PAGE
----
VENICE BEACH -- The sun beamed down on the blue courts at Venice Beach as a crowd filled with people ready to forget about the near-record heat and mind-numbing traffic across the always-jammed freeways of Southern California gathered. They enjoyed the likes of Guy Dupuy serving as a cool breeze through the sky with dunks like this that nearly caused the roaring waves to devastate beachgoers.
Still, guest judge Julius Randle was the biggest presence among the sea of people gathered to watch the 7-Eleven, Brisk L.A. City Slam. Randle made his return to competitive play in Las Vegas during Summer League, and there were plenty of flashes of how tantalizing a prospect he is. Once again he showed why he's so important for the Lakers' future. The franchise's success has cultivated a culture that demands championships, and Julius knows he's one of the key components in bringing that back to the city.
"To have us three young guys coming in together and trying to change the ways of the organization as far as winning, and getting the Lakers where they're used to being, it's definitely exciting," Julius said when asked about his outlook on playing alongside Jordan Clarkson and D'Angelo Russell. "We're all excited for the process."
The Lakers' talented trio took its first step together, and the best example of their abilities meshing beautifully came against the Dallas Mavericks. A beautifully orchestrated pick-and-roll set featuring a stunning bounce pass from Russell to Randle, a drive-and-kick from Randle, and a corner-three from Clarkson stood as the best example of them clicking as a group. "It's learning how to play with each other in any way, shape, form or fashion," Randle said of that perfect moment in the Thomas and Mack Center.
He concluded his thought, "We're learning everybody's spots on the floor, creating for each other, and figuring out how to do what's best for each other on the court."
Randle's week of exhibition play was in limited minutes, but ultimately it served as one of several major steps in his recovery process no matter the outcome. Julius' leg breaking on opening night was such a tragic and shocking moment that longtime Lakers head athletic trainer Gary Vitti cited it as one of the reasons he decided it's time to move on after next season. That Randle is back on the floor playing basketball and already looks prepared for the start of next season is a triumph.
He'll head into the year in the best shape of his life and has plenty of time to continue developing physically. Julius attributed his slimmer physique to improved nutrition and a focus on conditioning training every day. The Lakers restricted Randle to 20 minutes per game during Summer League, but during his time on the floor he never wanted off the court.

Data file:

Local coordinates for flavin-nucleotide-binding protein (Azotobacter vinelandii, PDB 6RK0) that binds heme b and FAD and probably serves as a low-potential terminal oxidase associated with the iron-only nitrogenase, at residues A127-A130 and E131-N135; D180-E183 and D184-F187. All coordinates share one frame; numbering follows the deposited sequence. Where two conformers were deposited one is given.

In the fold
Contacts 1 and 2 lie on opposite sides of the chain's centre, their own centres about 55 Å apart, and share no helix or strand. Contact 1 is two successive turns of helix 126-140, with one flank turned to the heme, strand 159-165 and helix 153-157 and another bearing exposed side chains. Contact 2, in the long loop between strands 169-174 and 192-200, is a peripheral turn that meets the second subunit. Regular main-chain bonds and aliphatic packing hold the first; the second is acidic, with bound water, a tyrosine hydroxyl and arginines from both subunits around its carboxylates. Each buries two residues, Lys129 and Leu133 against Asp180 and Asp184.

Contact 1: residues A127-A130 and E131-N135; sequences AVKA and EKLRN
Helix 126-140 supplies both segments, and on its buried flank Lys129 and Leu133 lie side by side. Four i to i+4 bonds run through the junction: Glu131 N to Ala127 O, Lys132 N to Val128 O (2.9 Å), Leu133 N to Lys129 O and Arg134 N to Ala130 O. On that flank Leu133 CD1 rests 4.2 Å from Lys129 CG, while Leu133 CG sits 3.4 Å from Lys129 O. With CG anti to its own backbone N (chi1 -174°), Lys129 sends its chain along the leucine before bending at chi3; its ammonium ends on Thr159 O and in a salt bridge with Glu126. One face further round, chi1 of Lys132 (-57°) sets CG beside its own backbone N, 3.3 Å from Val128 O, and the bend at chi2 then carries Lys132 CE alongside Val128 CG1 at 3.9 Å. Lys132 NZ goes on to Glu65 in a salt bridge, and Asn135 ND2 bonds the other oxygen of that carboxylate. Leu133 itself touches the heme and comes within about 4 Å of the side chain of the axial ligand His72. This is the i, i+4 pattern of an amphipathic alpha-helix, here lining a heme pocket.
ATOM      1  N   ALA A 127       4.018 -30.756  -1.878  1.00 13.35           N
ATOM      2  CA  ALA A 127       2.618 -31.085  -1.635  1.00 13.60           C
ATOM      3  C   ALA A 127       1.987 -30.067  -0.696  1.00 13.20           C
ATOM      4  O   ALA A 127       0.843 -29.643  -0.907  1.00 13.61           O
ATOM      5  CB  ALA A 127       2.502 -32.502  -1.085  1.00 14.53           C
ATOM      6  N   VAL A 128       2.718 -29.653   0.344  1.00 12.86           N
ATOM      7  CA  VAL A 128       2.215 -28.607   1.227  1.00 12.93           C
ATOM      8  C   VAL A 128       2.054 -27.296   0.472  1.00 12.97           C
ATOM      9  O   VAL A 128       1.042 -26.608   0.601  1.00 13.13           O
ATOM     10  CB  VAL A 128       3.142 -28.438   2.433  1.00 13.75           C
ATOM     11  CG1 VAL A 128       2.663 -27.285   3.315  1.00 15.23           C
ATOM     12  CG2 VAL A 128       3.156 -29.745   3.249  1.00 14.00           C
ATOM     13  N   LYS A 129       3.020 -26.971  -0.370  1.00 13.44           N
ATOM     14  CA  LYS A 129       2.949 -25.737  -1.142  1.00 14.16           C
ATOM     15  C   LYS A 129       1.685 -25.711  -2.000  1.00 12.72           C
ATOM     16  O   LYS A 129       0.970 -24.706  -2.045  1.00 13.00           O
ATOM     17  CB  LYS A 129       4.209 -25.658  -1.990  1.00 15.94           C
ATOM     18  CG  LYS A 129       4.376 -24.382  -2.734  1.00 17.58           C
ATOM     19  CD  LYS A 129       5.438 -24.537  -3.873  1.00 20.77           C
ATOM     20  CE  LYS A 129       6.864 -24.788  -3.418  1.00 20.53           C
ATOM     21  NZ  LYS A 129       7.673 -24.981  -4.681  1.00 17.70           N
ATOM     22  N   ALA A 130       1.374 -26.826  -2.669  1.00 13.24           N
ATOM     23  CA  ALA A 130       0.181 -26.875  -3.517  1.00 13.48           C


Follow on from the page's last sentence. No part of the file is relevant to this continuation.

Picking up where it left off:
Julius' return is behind him now, clearing the way for him to focus on a fresh start to his career. He sees himself mixing it up in the pick-and-roll on both dives and pops with Russell, and said he plans to, "keep getting better at shooting." Randle hasn't had much of an opportunity to show his improved outside stroke, but he's repeatedly made it clear how important it is to be a threat from mid-range. Forcing his defender to play off-balance while being able to drive straight through them like a bowling ball makes Julius a tough cover, and he showed that throughout Summer League.
Reaching the peak of his potential could make Julius one of the best young power forwards in the NBA. He has a chance to break out as one of the keys in the Lakers turning into a young, competitive team. His versatility on the court is what makes him such an intriguing talent, and Randle knows he'll have to be a Swiss Army Knife. His ability to compromise a defense in several areas is how he'll pave his way to the greatness he strives for. Now, he's just anxious for the light to turn green.
"It's amazing," Randle beamed while talking about his first year as a Laker. "It's everything I dreamed of and more. It's been an amazing opportunity and an amazing blessing." Even after a nightmare start to his season, Julius is dreaming big things about the young team he's anxious to grow with.